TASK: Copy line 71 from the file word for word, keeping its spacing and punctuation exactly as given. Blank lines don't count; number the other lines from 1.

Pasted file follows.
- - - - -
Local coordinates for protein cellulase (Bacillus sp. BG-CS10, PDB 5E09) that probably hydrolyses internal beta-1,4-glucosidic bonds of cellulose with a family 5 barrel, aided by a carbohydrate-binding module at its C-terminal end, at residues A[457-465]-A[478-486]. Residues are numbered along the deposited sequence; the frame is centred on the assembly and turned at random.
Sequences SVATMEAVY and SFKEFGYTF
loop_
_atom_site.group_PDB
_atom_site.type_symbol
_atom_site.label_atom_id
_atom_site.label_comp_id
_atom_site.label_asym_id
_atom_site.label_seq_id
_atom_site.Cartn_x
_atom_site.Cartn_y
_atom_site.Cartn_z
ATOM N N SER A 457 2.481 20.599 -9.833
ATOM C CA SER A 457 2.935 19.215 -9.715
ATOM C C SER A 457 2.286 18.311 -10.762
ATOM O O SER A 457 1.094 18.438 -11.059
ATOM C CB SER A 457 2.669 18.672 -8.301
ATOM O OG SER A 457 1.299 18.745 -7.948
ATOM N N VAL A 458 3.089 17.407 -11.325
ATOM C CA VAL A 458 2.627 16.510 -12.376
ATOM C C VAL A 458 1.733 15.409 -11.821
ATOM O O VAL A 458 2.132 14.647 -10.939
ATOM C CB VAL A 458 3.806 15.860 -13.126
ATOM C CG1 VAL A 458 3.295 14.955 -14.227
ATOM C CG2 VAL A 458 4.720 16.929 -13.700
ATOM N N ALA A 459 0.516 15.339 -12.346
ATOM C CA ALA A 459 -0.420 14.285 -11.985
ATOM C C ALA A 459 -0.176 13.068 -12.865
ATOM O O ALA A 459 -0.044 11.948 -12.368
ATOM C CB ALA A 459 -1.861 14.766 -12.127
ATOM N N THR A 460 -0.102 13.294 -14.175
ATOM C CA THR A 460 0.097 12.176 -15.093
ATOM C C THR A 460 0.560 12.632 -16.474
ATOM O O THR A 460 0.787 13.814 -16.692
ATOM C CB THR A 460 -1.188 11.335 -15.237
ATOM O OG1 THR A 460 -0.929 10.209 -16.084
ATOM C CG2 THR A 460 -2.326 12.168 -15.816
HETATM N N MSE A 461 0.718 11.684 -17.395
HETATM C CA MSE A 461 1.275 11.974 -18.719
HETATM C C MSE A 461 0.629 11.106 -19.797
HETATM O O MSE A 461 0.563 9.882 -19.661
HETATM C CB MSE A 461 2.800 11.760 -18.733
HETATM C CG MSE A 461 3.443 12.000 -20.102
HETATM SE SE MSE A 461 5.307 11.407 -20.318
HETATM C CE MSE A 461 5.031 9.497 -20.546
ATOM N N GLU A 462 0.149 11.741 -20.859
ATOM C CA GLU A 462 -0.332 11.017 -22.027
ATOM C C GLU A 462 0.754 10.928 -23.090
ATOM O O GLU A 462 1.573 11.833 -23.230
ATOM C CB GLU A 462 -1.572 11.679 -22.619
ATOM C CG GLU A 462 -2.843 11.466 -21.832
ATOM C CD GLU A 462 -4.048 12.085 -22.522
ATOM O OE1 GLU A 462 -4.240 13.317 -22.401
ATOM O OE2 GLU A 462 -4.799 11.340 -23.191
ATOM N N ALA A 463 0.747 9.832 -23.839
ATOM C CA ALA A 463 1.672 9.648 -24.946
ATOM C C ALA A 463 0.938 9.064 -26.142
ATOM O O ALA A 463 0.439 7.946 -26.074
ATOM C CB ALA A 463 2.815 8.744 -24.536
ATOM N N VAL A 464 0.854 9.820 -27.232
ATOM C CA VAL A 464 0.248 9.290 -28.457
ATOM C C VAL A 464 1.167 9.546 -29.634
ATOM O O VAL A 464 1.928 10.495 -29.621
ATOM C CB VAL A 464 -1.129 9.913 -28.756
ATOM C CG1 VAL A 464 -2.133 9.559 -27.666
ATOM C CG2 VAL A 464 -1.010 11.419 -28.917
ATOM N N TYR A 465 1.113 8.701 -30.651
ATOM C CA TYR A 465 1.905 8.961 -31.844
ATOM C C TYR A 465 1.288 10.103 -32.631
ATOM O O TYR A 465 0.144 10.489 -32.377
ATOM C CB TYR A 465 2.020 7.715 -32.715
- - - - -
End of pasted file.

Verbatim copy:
ATOM C CB TYR A 465 2.020 7.715 -32.715